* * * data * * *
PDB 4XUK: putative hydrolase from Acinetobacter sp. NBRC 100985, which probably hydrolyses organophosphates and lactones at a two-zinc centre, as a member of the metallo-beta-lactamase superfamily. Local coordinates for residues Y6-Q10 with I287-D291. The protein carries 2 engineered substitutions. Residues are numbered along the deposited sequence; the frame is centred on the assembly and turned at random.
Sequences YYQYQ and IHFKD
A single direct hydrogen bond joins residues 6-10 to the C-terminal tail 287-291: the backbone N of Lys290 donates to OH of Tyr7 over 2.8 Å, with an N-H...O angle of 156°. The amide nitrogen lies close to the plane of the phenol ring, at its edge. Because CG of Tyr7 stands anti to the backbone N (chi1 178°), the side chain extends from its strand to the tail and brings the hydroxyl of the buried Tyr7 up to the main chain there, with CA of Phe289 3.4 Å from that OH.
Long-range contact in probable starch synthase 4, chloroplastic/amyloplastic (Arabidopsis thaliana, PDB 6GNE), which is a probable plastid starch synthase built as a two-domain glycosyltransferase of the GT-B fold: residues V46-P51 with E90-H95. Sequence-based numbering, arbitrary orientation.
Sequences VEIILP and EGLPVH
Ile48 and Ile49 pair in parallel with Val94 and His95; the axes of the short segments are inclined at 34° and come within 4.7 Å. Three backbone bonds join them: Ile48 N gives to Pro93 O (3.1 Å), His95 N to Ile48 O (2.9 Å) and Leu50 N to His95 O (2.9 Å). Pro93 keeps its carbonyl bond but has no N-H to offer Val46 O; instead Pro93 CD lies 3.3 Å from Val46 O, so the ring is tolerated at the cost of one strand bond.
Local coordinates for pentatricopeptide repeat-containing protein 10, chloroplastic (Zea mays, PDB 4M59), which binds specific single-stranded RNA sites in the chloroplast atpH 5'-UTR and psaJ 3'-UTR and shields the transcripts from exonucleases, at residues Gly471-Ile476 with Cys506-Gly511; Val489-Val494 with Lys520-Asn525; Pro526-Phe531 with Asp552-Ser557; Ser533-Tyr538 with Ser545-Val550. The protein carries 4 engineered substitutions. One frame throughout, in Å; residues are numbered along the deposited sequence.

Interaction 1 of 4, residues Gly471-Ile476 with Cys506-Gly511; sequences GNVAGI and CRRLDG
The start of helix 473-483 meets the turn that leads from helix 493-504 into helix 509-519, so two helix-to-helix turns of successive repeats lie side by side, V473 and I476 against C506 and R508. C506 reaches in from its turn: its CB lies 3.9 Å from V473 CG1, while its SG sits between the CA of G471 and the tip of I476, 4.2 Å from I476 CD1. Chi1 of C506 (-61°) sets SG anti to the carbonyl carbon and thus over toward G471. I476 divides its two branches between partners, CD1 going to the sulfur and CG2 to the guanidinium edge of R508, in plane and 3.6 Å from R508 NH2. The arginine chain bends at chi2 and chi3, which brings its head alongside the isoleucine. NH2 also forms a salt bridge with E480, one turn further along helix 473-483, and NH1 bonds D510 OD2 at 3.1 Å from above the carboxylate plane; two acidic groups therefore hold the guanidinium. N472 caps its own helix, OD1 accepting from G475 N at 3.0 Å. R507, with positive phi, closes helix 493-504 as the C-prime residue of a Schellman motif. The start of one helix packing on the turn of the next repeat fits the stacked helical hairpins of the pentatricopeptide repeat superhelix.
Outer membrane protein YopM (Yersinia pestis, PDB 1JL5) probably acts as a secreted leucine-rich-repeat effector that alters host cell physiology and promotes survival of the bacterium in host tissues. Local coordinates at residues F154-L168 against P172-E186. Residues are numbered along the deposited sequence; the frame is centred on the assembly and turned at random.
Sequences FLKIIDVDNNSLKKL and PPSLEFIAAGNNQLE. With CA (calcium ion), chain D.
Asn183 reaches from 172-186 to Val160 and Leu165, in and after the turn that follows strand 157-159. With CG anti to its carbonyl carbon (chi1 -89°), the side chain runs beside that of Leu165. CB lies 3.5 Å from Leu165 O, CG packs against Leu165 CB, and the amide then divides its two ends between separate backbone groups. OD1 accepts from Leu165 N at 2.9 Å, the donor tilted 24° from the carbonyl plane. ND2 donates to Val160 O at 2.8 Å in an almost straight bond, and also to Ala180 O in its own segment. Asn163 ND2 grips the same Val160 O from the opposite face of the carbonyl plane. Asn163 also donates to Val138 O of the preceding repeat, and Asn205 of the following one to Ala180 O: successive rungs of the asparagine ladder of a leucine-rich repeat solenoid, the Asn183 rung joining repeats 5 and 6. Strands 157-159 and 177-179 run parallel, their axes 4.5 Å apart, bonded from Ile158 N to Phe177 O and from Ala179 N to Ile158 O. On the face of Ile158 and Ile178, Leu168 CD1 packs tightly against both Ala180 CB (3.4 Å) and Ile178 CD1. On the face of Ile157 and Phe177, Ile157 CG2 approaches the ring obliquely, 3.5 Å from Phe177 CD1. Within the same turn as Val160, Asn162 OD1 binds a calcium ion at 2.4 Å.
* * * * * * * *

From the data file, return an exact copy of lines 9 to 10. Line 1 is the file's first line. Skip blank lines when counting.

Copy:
The start of helix 473-483 meets the turn that leads from helix 493-504 into helix 509-519, so two helix-to-helix turns of successive repeats lie side by side, V473 and I476 against C506 and R508. C506 reaches in from its turn: its CB lies 3.9 Å from V473 CG1, while its SG sits between the CA of G471 and the tip of I476, 4.2 Å from I476 CD1. Chi1 of C506 (-61°) sets SG anti to the carbonyl carbon and thus over toward G471. I476 divides its two branches between partners, CD1 going to the sulfur and CG2 to the guanidinium edge of R508, in plane and 3.6 Å from R508 NH2. The arginine chain bends at chi2 and chi3, which brings its head alongside the isoleucine. NH2 also forms a salt bridge with E480, one turn further along helix 473-483, and NH1 bonds D510 OD2 at 3.1 Å from above the carboxylate plane; two acidic groups therefore hold the guanidinium. N472 caps its own helix, OD1 accepting from G475 N at 3.0 Å. R507, with positive phi, closes helix 493-504 as the C-prime residue of a Schellman motif. The start of one helix packing on the turn of the next repeat fits the stacked helical hairpins of the pentatricopeptide repeat superhelix.
Outer membrane protein YopM (Yersinia pestis, PDB 1JL5) probably acts as a secreted leucine-rich-repeat effector that alters host cell physiology and promotes survival of the bacterium in host tissues. Local coordinates at residues F154-L168 against P172-E186. Residues are numbered along the deposited sequence; the frame is centred on the assembly and turned at random.